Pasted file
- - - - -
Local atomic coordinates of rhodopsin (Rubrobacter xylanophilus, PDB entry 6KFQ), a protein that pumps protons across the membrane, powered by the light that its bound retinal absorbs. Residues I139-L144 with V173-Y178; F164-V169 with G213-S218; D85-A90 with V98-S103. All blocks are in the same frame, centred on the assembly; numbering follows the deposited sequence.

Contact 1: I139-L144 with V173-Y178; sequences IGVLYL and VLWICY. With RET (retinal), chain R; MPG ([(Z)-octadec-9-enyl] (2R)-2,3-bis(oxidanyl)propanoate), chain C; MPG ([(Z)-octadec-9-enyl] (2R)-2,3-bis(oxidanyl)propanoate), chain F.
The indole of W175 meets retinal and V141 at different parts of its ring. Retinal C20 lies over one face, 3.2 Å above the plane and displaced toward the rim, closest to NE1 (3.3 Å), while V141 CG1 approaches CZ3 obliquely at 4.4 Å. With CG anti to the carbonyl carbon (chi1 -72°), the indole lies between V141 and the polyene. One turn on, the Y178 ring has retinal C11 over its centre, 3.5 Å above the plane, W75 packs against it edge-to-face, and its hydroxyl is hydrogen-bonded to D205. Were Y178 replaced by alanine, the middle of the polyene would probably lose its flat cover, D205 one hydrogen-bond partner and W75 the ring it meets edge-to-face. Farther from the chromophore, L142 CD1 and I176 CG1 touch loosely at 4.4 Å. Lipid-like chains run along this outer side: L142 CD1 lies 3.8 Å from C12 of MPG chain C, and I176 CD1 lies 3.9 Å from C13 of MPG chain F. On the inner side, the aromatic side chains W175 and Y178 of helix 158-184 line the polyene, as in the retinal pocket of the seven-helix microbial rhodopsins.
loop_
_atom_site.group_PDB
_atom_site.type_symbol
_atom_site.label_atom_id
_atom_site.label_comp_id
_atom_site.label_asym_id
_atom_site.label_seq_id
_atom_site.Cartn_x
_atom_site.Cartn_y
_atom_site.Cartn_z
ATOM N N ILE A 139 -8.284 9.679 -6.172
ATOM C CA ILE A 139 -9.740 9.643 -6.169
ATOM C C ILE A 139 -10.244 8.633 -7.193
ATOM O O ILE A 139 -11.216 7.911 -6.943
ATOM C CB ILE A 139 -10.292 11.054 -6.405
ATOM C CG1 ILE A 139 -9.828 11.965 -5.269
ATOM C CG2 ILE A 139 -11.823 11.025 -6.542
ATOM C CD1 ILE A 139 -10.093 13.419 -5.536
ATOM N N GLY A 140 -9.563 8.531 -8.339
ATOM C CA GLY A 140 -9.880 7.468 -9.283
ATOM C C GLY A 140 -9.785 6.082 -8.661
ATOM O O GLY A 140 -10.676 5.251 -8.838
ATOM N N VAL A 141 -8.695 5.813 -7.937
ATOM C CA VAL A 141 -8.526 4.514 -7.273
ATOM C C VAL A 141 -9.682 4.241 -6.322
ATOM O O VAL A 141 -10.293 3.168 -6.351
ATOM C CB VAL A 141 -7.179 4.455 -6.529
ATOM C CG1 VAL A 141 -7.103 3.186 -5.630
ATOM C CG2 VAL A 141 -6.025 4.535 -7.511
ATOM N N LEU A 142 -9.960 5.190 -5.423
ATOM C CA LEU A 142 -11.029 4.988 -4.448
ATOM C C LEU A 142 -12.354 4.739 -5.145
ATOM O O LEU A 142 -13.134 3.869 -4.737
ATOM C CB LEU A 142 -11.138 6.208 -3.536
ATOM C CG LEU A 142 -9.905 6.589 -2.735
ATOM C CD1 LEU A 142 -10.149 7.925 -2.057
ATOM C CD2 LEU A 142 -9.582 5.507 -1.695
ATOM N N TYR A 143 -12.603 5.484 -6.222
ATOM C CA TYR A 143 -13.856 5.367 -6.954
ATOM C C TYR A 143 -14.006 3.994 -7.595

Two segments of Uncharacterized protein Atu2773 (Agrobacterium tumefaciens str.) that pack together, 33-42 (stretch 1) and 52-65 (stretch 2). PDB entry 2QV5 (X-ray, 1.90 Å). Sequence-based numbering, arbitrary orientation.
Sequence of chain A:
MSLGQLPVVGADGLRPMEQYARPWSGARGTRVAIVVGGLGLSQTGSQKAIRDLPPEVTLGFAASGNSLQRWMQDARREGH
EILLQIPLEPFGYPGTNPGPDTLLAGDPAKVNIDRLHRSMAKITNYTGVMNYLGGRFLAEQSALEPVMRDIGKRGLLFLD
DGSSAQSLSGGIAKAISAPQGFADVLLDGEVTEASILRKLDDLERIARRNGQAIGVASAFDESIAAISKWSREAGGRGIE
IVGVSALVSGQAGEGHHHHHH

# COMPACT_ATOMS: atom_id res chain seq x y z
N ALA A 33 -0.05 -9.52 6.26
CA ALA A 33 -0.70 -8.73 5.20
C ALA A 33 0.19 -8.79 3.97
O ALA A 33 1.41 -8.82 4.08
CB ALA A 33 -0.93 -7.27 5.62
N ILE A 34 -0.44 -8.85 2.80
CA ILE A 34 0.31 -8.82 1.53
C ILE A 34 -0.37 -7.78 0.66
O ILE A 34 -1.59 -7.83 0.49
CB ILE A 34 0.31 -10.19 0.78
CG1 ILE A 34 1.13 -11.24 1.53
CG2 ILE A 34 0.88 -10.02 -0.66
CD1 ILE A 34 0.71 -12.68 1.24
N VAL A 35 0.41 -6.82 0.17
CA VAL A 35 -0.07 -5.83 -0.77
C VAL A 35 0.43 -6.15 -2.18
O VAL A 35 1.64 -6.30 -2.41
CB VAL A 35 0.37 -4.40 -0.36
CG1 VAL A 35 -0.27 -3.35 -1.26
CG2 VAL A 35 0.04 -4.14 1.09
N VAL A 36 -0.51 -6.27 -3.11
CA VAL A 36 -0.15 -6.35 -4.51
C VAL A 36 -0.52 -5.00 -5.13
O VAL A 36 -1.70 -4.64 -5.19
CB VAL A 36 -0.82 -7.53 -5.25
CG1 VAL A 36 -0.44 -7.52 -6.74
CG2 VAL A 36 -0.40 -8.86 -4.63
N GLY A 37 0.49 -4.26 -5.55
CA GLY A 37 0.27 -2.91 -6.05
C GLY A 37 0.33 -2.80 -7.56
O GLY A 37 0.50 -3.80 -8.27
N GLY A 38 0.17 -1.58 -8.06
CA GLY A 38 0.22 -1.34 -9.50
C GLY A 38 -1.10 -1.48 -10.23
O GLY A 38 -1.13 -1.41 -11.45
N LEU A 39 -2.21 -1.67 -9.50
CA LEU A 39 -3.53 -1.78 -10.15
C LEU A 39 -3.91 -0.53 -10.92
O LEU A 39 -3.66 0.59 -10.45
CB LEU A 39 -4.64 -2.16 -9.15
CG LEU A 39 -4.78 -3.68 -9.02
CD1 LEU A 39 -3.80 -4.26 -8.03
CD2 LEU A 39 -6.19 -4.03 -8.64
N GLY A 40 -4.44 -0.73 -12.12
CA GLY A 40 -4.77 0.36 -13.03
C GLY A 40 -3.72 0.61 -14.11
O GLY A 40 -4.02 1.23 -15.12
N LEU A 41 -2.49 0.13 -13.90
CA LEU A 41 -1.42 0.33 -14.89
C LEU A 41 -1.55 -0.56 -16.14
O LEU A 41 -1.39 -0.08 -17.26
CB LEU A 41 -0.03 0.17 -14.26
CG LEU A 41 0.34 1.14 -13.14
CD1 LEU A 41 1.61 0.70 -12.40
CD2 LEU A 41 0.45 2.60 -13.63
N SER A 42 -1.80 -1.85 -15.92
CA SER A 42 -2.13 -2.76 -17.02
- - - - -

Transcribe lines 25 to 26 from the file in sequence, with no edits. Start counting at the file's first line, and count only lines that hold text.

ATOM O O GLY A 140 -10.676 5.251 -8.838
ATOM N N VAL A 141 -8.695 5.813 -7.937